The House passed sweeping gun control measures Wednesday along a mostly party line vote. Whether you call it a symbolic gesture or grandstanding, the bill is all but certain to fade away in the Senate.
The package raises the legal age for buying a semi-automatic rifle from 18 to 21 and creates new federal statutes for gun trafficking. It outright bans large-capacity magazines and clears the way for local governments to institute a buyback program to collect those in circulation.
The legislation, called the “Protecting Our Kids Act,” is unlikely to gain traction in the Senate where it needs 60 affirmative votes to overcome a filibuster. The House vote was 223-204 with a few representatives crossing the aisle on the measure.
Five Republicans voted in favor of the package: Reps. Brian Fitzpatrick of Pennsylvania, Anthony Gonzalez of Ohio, Chris Jacobs of New York, Adam Kinzinger of Illinois, and Fred Upton of Michigan. Notably, all five of the GOP members who voted “yes” are not returning to Congress next term.
And that was before this vote.
A pair of Democrats, Reps. Jared Golden of Maine and Kurt Schrader of Oregon, cast “no” votes. Shrader is also not returning to the House.
House Speaker Nancy Pelosi told the chamber that the body is “on a crusade for the children.” She cited numbers that show the nation “has lost more children from gun violence than any other cause” and questioned whether it “embarrassed” legislators.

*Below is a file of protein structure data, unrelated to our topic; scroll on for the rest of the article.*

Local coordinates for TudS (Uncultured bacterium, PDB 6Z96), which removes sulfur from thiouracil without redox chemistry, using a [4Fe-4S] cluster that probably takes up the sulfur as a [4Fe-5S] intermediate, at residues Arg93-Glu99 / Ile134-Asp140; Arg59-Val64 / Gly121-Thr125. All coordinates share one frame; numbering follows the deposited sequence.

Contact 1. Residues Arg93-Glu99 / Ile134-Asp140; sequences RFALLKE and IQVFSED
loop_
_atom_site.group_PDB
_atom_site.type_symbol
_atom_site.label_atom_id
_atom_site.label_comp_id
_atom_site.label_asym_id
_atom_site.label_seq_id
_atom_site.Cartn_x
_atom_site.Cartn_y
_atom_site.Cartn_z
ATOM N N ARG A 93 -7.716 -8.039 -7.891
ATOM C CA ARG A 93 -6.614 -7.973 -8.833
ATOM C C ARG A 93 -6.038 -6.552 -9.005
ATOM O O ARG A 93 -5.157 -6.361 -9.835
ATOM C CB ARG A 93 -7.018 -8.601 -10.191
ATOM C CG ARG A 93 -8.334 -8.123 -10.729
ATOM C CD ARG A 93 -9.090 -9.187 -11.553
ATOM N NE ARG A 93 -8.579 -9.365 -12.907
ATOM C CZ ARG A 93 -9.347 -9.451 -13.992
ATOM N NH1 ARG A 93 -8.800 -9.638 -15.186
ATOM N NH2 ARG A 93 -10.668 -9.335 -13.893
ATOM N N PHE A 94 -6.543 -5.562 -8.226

House Republicans labeled the omnibus legislation as “reactionary” and a violation of 2nd Amendment rights. Rep. Jim Jordan (R-OH) acknowledged “protecting children is important” but asserted that the bill does not accomplish that.
He told the House that the bill takes away rights from “law abiding American citizens.”
Though this legislation will almost certainly fail in the Senate, a bipartisan group there is working on a much more focused proposal to increase mental health funding, expand background checks, and support state efforts in passing red-flag laws.
President Joe Biden is pressuring legislators to send a package — any package — to the White House in the wake of recent mass shootings.
Senate Minority Leader Mitch McConnell told reporters that the body is looking at an outcome that will “make a difference” and is actually related to the recent mass shootings in Buffalo and Uvalde. That statement likely makes too much sense to attract much Democratic support.